HMRC also has long-running issues with staff morale, ranking lowest of all the government departments in the civil service's annual people survey, with an engagement score of just 45%. Meanwhile, it is looking to further reduce its headcount, which has fallen by more than 30,000 since 2005, and roll out ambitious new digital plans for individual online tax accounts.

But despite a recent, high-profile controversy over its £130m settlement with search giant Google – the subject of a new report by the public accounts committee published on Wednesday – HMRC can point to a number of achievements on the tax collection front.

The department estimates that its compliance work – cracking down on people who fail to meet their tax liabilities – saved £26.6bn in 2014, while the latest figures show that the tax gap – which measures the difference between the amount of tax due to the exchequer and the amount actually collected in a given year – had narrowed by 0.2% year-on-year.

"Ambitious plan"

Troup, who served as director general of tax and welfare at the Treasury before moving to HMRC in 2012, said he was "delighted to be appointed" as executive chair of HMRC.

"It has been a privilege to be tax assurance commissioner over the past three years and I look forward to leading HMRC along the path of transformation that has been established and to ensuring the delivery of the ambitious plan that we agreed with ministers in our Spending Review settlement in November," he added.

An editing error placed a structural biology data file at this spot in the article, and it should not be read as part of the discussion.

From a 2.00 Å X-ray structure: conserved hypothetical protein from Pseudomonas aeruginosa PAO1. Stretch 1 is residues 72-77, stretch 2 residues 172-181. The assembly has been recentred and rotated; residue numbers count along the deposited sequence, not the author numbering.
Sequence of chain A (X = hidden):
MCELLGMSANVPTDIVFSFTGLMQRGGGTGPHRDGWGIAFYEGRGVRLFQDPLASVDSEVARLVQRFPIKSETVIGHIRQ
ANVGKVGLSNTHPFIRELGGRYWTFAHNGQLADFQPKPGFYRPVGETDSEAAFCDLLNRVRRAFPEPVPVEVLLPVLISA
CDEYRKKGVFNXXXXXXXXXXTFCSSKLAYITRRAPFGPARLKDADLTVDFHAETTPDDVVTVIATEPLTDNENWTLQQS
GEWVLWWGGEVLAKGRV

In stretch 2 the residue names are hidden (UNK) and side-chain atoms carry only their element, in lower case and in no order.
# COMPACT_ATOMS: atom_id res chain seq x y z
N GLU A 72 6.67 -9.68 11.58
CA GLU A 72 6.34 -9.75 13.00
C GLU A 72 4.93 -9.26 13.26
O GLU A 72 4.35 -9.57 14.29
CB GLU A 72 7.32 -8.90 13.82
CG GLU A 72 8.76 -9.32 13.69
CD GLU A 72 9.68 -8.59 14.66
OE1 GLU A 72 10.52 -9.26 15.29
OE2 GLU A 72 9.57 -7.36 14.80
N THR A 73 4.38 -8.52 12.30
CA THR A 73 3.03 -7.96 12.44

Troup's current role of tax assurance commissioner was created in 2012, in a bid to strengthen HMRC's governance arrangements in response to public concern over the way it handled large deals. He acts as the final point of approval for the biggest settlements, working alongside two other commissioners, and publishes an annual report setting out how HMRC resolves tax disputes.

He was one of those questioned by MPs on the public accounts committee earlier this month over the Google deal, with the committee on Wednesday concluding that a lack of transparency had made it "impossible to judge" whether the £130m, ten-year tax settlement with tech firm Google had represented a fair deal for taxpayers.

"HMRC needs to be clearer about the costs and benefits of its investigations," PAC's report says. "It should also seek the power to impose penalties on companies which do not cooperate fully with its investigations when tax is in dispute."

In a response to that report, HMRC said the department did "not settle for a penny less than is due under the law from multinationals", and pointed out that the organisation is bound by laws drawn up to protect taxpayer confidentiality.

"Last year we brought in an additional £7bn by rigorously enforcing the tax rules that apply to large businesses," a spokesperson added. "We completely understand that there is a real appetite for as much information and insight as possible into how we pursue the tax payable by multinationals. We are committed to being as open and transparent as we can within the constraints of our statutory duty of taxpayer confidentiality.

"The UK has played a leading role in the OECD to strengthen international standards and to make global tax laws work better and we will continue to do so."

About the author

Matt Foster is CSW's deputy editor. He tweets as @CSWDepEd